The diamondback moth, Plutella xylostella (L.) (Lepidoptera: Plutellidae), a major pest of cruciferous crops throughout the world, has demonstrated an ability to develop resistance to many different classes of insecticides, including proteins from Bacillus thuringiensis that are expressed in plants (Bt plants). The ovipositional preferences and larval survival of strains (resistant strain, RR; heterozygous strain, RS; susceptible strain, SS) of P. xylostella to Cry1Ac-expressing broccoli or broccoli plants treated with lambda-cyhalothrin or spinosad were studied under greenhouse condition. Numbers of eggs per plant did not differ between Bt broccoli and non-Bt broccoli for Bt-RR, Bt-RS, and Bt-SS adults. Ovipositing adults (spinosad-RR, spinosad-RS, and spinosad-SS) also could not discriminate between spinosad-treated and untreated plants, and oviposition did not increase over the 13 d after spinosad treatment. For broccoli treated with lambda-cyhalothrin at the diagnostic dose of 20 ppm, all three insect strains (Ic-RR, Ic-RS, and Ic-SS) had constant oviposition over time based on linear regressions. At the field dose of 80 ppm, the Ic-RR strain had constant oviposition over time. The Ic-SS susceptible strain had increasing oviposition over time, but the oviposition pattern on the nonsprayed broccoli also increased over time. Susceptible females layed fewer eggs on plants sprayed with lambda-cyhalothrin than on unsprayed plants. A residue-persistence test showed that spinosad and lambda-cyhalothrin could effectively control SS P. xylostella larvae for 79 d after application. These results are discussed in relation to their potential impact on insecticide resistance management strategies.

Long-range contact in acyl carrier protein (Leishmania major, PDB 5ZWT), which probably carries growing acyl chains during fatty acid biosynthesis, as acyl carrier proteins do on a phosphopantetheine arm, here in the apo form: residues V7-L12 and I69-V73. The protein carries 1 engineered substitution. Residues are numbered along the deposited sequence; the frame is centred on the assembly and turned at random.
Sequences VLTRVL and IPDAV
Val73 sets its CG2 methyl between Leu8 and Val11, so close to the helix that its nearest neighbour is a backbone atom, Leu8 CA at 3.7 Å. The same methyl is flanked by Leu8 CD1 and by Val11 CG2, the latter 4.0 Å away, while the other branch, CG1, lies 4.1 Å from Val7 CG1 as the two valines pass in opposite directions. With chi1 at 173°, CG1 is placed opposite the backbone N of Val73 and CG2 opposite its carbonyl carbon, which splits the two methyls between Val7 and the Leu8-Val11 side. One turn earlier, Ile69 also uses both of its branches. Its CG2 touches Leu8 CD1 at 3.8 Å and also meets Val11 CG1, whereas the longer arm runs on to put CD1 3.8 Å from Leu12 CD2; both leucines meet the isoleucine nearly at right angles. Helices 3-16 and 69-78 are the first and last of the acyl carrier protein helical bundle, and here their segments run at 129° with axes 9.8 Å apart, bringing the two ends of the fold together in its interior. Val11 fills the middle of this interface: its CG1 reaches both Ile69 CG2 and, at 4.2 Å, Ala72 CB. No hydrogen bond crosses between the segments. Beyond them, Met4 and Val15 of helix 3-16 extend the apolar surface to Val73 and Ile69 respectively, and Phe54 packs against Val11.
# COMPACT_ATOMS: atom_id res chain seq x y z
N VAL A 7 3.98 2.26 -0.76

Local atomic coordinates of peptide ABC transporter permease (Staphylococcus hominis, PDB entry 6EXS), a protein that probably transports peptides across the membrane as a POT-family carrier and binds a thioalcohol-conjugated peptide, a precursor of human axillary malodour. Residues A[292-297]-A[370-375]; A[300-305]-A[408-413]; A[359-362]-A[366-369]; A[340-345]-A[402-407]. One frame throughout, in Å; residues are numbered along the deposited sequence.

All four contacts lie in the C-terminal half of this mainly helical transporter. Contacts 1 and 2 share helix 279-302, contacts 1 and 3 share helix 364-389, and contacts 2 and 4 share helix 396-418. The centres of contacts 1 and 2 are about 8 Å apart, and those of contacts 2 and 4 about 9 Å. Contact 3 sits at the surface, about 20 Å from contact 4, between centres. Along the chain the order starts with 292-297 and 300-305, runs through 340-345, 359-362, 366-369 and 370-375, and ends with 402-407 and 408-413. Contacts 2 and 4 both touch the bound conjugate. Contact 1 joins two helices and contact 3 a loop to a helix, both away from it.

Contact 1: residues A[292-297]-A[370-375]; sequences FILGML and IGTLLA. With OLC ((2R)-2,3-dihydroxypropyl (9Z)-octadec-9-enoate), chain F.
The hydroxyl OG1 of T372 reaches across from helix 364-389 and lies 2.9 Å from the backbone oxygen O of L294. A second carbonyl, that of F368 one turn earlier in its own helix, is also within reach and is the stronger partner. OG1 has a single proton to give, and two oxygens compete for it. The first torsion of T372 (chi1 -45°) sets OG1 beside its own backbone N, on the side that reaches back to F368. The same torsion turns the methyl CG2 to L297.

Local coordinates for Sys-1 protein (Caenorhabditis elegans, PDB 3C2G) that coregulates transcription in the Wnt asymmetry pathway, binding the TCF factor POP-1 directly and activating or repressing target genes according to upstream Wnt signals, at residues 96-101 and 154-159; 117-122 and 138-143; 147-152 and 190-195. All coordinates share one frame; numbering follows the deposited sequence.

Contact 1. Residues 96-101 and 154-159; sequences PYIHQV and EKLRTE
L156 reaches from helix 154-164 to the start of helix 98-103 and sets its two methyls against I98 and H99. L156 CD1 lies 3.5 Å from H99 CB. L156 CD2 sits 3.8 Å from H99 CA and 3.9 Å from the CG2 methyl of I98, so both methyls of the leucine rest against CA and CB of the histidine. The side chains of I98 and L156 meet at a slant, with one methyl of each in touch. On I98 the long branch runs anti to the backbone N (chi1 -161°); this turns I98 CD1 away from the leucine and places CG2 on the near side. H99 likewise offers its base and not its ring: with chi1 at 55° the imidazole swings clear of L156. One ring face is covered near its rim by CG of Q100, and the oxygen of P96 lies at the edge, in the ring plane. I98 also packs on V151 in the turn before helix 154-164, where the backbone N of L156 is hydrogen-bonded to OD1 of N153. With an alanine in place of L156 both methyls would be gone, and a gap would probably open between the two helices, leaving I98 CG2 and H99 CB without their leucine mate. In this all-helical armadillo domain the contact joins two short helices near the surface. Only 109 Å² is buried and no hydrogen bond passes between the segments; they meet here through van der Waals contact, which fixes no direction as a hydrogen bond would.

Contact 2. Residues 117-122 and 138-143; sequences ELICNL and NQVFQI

All Science Journal Classification (ASJC) codes
- Ecology, Evolution, Behavior and Systematics
- Insect Science